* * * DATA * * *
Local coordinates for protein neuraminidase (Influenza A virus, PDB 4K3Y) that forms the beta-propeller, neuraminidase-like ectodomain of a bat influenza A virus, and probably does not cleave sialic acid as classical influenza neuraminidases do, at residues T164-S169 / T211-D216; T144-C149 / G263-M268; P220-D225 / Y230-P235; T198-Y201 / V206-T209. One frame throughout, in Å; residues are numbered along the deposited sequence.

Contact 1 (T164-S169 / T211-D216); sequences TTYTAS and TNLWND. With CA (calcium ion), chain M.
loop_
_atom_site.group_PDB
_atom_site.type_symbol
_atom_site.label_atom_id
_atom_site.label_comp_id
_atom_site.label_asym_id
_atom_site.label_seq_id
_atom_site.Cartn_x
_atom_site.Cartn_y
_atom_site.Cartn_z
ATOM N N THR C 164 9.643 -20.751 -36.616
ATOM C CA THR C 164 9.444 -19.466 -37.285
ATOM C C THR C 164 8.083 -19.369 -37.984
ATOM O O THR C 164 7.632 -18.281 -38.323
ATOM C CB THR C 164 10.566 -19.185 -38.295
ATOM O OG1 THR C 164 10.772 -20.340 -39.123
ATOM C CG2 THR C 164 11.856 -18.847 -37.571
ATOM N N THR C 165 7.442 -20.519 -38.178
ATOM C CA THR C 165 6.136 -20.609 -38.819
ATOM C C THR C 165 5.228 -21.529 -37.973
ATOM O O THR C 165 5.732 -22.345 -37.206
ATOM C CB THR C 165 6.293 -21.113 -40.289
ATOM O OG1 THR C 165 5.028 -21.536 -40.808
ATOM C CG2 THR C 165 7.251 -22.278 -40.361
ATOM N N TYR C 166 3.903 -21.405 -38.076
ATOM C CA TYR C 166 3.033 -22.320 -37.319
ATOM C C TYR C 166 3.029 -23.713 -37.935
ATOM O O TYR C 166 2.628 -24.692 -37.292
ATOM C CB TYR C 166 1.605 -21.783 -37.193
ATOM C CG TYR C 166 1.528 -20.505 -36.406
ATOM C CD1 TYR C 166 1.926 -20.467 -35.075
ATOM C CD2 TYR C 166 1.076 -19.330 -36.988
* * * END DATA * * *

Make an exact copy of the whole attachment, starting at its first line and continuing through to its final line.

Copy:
Local coordinates for protein neuraminidase (Influenza A virus, PDB 4K3Y) that forms the beta-propeller, neuraminidase-like ectodomain of a bat influenza A virus, and probably does not cleave sialic acid as classical influenza neuraminidases do, at residues T164-S169 / T211-D216; T144-C149 / G263-M268; P220-D225 / Y230-P235; T198-Y201 / V206-T209. One frame throughout, in Å; residues are numbered along the deposited sequence.

Contact 1 (T164-S169 / T211-D216); sequences TTYTAS and TNLWND. With CA (calcium ion), chain M.
loop_
_atom_site.group_PDB
_atom_site.type_symbol
_atom_site.label_atom_id
_atom_site.label_comp_id
_atom_site.label_asym_id
_atom_site.label_seq_id
_atom_site.Cartn_x
_atom_site.Cartn_y
_atom_site.Cartn_z
ATOM N N THR C 164 9.643 -20.751 -36.616
ATOM C CA THR C 164 9.444 -19.466 -37.285
ATOM C C THR C 164 8.083 -19.369 -37.984
ATOM O O THR C 164 7.632 -18.281 -38.323
ATOM C CB THR C 164 10.566 -19.185 -38.295
ATOM O OG1 THR C 164 10.772 -20.340 -39.123
ATOM C CG2 THR C 164 11.856 -18.847 -37.571
ATOM N N THR C 165 7.442 -20.519 -38.178
ATOM C CA THR C 165 6.136 -20.609 -38.819
ATOM C C THR C 165 5.228 -21.529 -37.973
ATOM O O THR C 165 5.732 -22.345 -37.206
ATOM C CB THR C 165 6.293 -21.113 -40.289
ATOM O OG1 THR C 165 5.028 -21.536 -40.808
ATOM C CG2 THR C 165 7.251 -22.278 -40.361
ATOM N N TYR C 166 3.903 -21.405 -38.076
ATOM C CA TYR C 166 3.033 -22.320 -37.319
ATOM C C TYR C 166 3.029 -23.713 -37.935
ATOM O O TYR C 166 2.628 -24.692 -37.292
ATOM C CB TYR C 166 1.605 -21.783 -37.193
ATOM C CG TYR C 166 1.528 -20.505 -36.406
ATOM C CD1 TYR C 166 1.926 -20.467 -35.075
ATOM C CD2 TYR C 166 1.076 -19.330 -36.988